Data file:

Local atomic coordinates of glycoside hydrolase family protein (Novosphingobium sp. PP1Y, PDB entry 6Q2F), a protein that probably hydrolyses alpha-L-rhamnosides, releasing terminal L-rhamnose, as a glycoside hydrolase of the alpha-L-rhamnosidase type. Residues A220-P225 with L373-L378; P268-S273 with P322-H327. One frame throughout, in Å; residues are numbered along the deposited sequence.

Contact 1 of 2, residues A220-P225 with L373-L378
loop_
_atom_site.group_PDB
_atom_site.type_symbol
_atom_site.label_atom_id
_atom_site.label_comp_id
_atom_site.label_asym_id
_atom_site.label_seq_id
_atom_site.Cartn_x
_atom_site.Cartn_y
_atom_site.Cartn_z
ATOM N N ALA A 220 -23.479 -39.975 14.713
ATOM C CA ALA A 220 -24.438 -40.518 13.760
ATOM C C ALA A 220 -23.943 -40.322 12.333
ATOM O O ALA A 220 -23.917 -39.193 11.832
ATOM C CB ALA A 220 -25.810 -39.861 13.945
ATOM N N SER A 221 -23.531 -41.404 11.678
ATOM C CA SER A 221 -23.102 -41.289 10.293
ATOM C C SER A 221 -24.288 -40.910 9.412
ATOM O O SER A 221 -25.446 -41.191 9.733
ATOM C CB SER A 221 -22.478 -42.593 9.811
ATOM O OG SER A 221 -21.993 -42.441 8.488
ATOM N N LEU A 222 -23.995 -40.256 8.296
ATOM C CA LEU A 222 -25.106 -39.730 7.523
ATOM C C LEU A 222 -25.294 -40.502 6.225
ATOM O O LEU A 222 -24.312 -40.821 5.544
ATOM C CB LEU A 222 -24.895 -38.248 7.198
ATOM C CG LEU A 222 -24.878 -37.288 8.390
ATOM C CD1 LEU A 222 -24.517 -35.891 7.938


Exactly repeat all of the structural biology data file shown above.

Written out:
Local atomic coordinates of glycoside hydrolase family protein (Novosphingobium sp. PP1Y, PDB entry 6Q2F), a protein that probably hydrolyses alpha-L-rhamnosides, releasing terminal L-rhamnose, as a glycoside hydrolase of the alpha-L-rhamnosidase type. Residues A220-P225 with L373-L378; P268-S273 with P322-H327. One frame throughout, in Å; residues are numbered along the deposited sequence.

Contact 1 of 2, residues A220-P225 with L373-L378
loop_
_atom_site.group_PDB
_atom_site.type_symbol
_atom_site.label_atom_id
_atom_site.label_comp_id
_atom_site.label_asym_id
_atom_site.label_seq_id
_atom_site.Cartn_x
_atom_site.Cartn_y
_atom_site.Cartn_z
ATOM N N ALA A 220 -23.479 -39.975 14.713
ATOM C CA ALA A 220 -24.438 -40.518 13.760
ATOM C C ALA A 220 -23.943 -40.322 12.333
ATOM O O ALA A 220 -23.917 -39.193 11.832
ATOM C CB ALA A 220 -25.810 -39.861 13.945
ATOM N N SER A 221 -23.531 -41.404 11.678
ATOM C CA SER A 221 -23.102 -41.289 10.293
ATOM C C SER A 221 -24.288 -40.910 9.412
ATOM O O SER A 221 -25.446 -41.191 9.733
ATOM C CB SER A 221 -22.478 -42.593 9.811
ATOM O OG SER A 221 -21.993 -42.441 8.488
ATOM N N LEU A 222 -23.995 -40.256 8.296
ATOM C CA LEU A 222 -25.106 -39.730 7.523
ATOM C C LEU A 222 -25.294 -40.502 6.225
ATOM O O LEU A 222 -24.312 -40.821 5.544
ATOM C CB LEU A 222 -24.895 -38.248 7.198
ATOM C CG LEU A 222 -24.878 -37.288 8.390
ATOM C CD1 LEU A 222 -24.517 -35.891 7.938